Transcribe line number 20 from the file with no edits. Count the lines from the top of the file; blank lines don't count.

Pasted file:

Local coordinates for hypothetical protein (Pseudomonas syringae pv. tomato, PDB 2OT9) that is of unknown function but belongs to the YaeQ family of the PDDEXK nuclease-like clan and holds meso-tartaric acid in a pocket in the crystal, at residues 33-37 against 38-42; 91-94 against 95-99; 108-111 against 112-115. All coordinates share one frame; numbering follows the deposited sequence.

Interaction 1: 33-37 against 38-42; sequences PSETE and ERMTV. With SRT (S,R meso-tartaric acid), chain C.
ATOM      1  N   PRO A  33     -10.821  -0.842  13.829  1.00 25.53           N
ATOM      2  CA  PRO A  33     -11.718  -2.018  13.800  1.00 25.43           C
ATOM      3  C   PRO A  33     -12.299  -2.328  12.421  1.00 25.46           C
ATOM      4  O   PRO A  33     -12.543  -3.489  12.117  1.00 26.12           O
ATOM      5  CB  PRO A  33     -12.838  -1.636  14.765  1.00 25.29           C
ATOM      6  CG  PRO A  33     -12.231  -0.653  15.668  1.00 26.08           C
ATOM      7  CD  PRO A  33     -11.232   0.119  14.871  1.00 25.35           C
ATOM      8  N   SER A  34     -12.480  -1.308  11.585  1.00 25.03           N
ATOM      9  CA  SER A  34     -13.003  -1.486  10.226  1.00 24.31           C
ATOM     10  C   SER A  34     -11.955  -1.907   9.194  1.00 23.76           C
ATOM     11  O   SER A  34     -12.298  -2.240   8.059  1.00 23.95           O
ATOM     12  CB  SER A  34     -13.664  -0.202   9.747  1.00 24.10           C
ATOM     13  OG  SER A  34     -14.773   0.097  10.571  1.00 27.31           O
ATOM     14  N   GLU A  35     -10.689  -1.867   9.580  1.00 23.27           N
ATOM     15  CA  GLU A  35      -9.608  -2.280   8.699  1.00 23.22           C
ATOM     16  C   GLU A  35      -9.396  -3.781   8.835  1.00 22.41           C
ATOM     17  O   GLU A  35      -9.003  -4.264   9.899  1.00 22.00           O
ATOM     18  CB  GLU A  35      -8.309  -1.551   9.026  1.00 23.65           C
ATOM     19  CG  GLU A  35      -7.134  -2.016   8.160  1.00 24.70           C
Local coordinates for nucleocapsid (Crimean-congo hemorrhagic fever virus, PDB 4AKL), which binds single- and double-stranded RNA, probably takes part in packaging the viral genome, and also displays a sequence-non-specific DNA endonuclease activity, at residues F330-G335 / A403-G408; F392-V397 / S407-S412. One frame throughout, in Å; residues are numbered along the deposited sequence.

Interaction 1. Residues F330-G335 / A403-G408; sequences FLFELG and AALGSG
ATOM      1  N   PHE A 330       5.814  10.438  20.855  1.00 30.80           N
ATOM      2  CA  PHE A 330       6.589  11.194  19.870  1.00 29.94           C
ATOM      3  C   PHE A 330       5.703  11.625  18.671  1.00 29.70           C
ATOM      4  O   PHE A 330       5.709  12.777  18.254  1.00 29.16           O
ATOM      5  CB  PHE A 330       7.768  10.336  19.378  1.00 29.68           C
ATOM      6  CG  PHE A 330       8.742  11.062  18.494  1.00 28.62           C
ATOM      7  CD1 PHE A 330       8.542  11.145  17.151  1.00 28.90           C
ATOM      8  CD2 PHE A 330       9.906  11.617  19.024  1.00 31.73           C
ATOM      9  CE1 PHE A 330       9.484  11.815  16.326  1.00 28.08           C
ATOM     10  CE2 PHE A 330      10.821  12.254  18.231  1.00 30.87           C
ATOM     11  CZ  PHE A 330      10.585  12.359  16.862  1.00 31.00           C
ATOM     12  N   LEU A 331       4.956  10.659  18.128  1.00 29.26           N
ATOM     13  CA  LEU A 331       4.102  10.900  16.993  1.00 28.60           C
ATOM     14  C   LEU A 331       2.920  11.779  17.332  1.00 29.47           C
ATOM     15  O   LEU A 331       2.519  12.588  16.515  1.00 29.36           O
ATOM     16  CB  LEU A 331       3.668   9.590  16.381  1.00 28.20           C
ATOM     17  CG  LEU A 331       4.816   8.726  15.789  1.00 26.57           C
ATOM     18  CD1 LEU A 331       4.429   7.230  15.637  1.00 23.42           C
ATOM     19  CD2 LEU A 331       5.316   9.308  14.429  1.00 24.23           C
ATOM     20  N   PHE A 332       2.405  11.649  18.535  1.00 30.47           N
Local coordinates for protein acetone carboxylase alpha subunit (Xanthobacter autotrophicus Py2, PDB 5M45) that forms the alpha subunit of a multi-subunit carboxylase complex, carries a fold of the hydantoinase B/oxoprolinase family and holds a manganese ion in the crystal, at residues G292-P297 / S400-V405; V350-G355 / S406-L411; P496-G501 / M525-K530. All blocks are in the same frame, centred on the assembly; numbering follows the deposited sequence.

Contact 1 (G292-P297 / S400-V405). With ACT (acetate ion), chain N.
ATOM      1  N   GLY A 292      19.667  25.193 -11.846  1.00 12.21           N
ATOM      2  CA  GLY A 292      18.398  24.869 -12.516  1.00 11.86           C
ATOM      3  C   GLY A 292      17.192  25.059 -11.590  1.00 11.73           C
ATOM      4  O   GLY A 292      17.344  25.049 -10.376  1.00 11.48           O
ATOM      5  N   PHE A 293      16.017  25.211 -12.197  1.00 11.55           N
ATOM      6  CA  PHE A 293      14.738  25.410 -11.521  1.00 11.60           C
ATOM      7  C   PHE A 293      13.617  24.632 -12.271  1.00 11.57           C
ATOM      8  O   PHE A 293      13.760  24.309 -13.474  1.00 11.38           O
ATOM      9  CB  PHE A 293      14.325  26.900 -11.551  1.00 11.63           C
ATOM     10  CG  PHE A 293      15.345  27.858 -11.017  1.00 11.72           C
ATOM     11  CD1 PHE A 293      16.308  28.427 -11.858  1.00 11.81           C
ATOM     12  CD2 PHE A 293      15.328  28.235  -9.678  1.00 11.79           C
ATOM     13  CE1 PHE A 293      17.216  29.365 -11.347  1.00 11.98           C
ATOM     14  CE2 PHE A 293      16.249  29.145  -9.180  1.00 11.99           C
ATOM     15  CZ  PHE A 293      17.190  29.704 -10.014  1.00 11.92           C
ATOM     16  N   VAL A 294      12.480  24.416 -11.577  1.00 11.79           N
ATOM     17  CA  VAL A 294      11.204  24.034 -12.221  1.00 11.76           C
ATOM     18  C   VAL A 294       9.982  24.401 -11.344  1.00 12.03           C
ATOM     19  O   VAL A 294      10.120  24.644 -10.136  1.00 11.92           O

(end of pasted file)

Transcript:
ATOM     18  CB  GLU A  35      -8.309  -1.551   9.026  1.00 23.65           C